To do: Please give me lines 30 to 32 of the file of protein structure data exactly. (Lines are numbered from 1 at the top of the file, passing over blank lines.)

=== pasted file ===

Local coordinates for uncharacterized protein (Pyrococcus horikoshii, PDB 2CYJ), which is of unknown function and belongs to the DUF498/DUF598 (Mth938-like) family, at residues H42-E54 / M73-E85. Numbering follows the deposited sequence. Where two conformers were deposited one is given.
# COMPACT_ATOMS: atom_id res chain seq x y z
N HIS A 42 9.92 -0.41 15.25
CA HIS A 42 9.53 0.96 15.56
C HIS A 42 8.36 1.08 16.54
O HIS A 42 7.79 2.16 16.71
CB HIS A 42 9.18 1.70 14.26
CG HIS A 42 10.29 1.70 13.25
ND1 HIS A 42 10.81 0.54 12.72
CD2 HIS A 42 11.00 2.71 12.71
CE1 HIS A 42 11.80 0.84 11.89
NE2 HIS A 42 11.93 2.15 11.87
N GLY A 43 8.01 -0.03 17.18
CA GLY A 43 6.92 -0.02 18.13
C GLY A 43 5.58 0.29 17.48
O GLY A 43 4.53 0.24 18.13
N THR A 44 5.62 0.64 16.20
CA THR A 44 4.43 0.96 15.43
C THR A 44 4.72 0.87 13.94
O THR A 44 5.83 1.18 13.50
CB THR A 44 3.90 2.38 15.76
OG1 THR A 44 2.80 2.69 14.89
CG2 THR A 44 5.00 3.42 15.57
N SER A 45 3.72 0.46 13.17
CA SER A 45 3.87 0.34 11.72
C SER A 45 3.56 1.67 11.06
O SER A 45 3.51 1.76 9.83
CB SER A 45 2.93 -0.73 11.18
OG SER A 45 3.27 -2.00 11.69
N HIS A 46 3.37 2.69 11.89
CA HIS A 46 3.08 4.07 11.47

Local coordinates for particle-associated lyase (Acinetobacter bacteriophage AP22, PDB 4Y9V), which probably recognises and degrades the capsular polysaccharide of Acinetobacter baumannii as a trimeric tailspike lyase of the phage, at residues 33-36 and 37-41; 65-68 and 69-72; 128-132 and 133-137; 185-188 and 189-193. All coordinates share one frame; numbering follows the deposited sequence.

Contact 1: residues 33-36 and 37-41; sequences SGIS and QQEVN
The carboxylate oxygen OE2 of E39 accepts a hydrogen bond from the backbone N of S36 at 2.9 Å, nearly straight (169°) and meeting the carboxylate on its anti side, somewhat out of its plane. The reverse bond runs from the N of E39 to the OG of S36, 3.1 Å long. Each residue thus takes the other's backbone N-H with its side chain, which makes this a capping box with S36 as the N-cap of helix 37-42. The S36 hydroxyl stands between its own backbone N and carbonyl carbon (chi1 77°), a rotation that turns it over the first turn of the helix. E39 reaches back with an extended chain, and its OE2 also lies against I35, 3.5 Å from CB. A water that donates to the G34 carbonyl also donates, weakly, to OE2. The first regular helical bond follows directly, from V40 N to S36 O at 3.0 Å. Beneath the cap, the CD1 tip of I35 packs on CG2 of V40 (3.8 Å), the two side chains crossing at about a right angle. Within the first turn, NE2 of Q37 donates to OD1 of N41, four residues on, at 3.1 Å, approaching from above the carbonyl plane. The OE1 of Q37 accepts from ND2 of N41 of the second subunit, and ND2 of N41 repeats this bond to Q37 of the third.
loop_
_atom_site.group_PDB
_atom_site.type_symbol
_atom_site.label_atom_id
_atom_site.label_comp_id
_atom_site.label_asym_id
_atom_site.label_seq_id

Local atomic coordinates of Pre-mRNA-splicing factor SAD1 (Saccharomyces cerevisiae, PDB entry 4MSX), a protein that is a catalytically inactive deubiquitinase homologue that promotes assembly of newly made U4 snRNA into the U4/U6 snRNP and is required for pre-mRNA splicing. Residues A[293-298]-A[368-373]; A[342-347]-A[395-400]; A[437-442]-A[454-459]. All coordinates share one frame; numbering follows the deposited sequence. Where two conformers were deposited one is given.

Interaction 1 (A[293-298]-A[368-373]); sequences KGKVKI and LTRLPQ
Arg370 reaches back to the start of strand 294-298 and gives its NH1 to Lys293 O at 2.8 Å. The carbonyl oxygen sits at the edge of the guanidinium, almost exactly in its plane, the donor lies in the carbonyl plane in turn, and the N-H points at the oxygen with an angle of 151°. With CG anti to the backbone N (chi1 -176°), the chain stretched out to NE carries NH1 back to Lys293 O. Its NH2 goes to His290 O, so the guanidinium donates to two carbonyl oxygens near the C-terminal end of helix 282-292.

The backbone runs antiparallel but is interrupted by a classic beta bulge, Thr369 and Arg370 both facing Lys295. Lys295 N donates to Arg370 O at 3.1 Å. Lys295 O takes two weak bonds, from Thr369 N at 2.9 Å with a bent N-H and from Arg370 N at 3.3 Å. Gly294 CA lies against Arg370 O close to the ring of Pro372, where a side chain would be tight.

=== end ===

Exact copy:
N HIS A 46 3.37 2.69 11.89
CA HIS A 46 3.08 4.07 11.47

Local coordinates for particle-associated lyase (Acinetobacter bacteriophage AP22, PDB 4Y9V), which probably recognises and degrades the capsular polysaccharide of Acinetobacter baumannii as a trimeric tailspike lyase of the phage, at residues 33-36 and 37-41; 65-68 and 69-72; 128-132 and 133-137; 185-188 and 189-193. All coordinates share one frame; numbering follows the deposited sequence.